A year after Flashdance created a music and fashion movement, Paramount decided to see if lightning would strike twice. They released Footloose, sort of a male version of Flashdance. The film certainly makes less of a fashion statment, but features an equally insane plotline, with music being more important than the actual story.
That story features Ariel (Lori Singer), a slightly slutty, small-town girl with a dire need to leave Bomont, as well as the watchful eye of her father, Reverend Shaw Moore (John Lithgow). It's understandable, since the small Midwestern town has banned any type of popular music, and especially, the act of dancing. Somehow, small-town life gets much more bearable, thanks to Ren (Kevin Bacon), a fresh new arrival from the big city of Chicago. He's a walking, talking spokesman for a generation that needs to dance.
Yes, the plot is absolutely ludicrous, even if it is "loosely based on true events." In 1984, I remember leaving the movie theater thinking, "Yes, we can dance!" However, the movie doesn't seem to hold up as well to the test of time, which makes Paramount's remake plans (coming to theaters October 14) sort of puzzling.
Footloose really did define a generation, just as the Blu-ray box claims. That said, it's more of an extended music video than any real statement on society or even the mid-80s. Hey, we liked our music videos back then. It was also a springboard for Bacon, and how can you hate a movie that did that?
It's easy to go into Footloose expecting a grainy, '80s look. It certainly does have a bit of a dated look to it, which may be from the hair and clothing. However, Paramount has done a decent job cleaning up this film. From the opening credits, which focus on all of those dancing feet, you'll know that this isn't the same Footloose that you've seen a billion times before. Overall, this 1.85:1 transfer looks good for its age.
The colors are a bit on the darker side, especially in clothing and indoor shots. However, those same clothes have some texture to them. Blacks tend to crush in scenes that take place indoors or at night. This is most noticeable during the drive-in scene towards the beginning of the film, as well as when Ariel first confronts her father about playing music, the bar scene, and outside the film's climactic dance. Daytime, outdoor shots fare much better. Colors provide a little pop and there's more detail, especially in the action up front. The big dance looks OK, but where is all of that glitter coming from anyway?
Footloose is all about the dancing -- and lack of dancing. Back in 1984, this was the soundtrack, giving Kenny Loggins yet another notch in his belt (he's also had hits with Caddyshack, Over the Top and Top Gun). Paramount gives Footloose a 6.1 DTS-HD Master Audio track. 6.1? Yes, this collection of hits gets a little something special, and it does use it. All of the songs (and there are a lot of them) have a nice full sound, complete with the occasional rumble of bass. Most of the other action, however, sticks close to the front speakers. There's one bar scene that goes wide with sounds of chatter in the surrounds. However, there are a lot of moments where a fuller more resontant sound would have been nice, especially during Reverend Moore's sermons.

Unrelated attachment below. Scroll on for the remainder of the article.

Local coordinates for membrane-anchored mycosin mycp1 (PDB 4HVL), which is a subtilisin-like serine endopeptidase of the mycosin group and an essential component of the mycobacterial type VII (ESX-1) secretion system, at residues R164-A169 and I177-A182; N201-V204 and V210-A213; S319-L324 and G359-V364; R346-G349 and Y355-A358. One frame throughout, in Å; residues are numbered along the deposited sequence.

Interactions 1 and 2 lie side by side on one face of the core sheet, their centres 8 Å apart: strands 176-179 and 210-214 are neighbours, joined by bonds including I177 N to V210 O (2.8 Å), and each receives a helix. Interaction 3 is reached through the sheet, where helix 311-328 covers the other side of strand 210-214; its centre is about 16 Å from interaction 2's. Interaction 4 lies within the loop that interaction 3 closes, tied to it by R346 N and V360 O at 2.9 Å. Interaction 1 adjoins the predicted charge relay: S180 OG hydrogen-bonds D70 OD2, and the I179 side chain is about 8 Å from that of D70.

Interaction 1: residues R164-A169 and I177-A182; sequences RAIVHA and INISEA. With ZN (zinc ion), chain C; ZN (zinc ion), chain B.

This release features a whole bevy of special features, including ones ported over from the 2004 DVD release. What's nice about this collection is that the Blu-ray actually labels older items under a "2004 DVD Archive" menu. While some of those items may be older, they are definitely worth a peek. "Footloose: A Modern Musical" is a two-part documentary that covers pretty much every aspect of the film, including the casting, the costumes, and the choreography. The music, however, gets its own featurette -- as well as it should.
There are also two commentaries. One features producer Craig Zadan and writer Dean Pitchford. However, why listen to that when there is a Kevin Bacon commentary available? Both are pickups from the DVD as well, even though they aren't listed in that 2004 area of the menu.
Of course, there's also plenty of new stuff. Kevin Bacon gets his own 12-minute featurette, as does the film's other major star, Sarah Jessica Parker (7.5 minutes). It's fun to watch both actors talk about their humble beginnings, and you have to love the fact that both are willing to sit down to record new material. There's also an homage to Chris Penn, who died in 2006. This sweet, 6-minute retrospective has clips from the film, behind-the-scene photos, new interviews with Bacon and Parker, and clips of Penn talking about the film from the aforementioned 2004 DVD documentary.
One other extremely interesting tidbit is "Kevin Bacon's Screen Test." Bits and pieces of this can be found in the "Let's Dance" featurette. However, it's a fun callout, not just because of Bacon, but because he's testing with Haviland Morris, who is best known for her work in another "voice of a generation" movie: Sixteen Candles.
Footloose is one of those guilty pleasures. Maybe it's Kevin Bacon or the music or the completely asinine plotline. Either way, you know you're going to want to pick this one up at some point. Admit it! It's sort of disappointing that the new version of Footloose will undoubtedly have a better image because it's a newer film. Paramount could have done a little better with this release, but it's certainly the best it's ever looked. It's "almost paradise" -- not quite, though. However, that music gets a nice showcase, and you'll definitely do a little jig when you see the amount of extras they've packed in.
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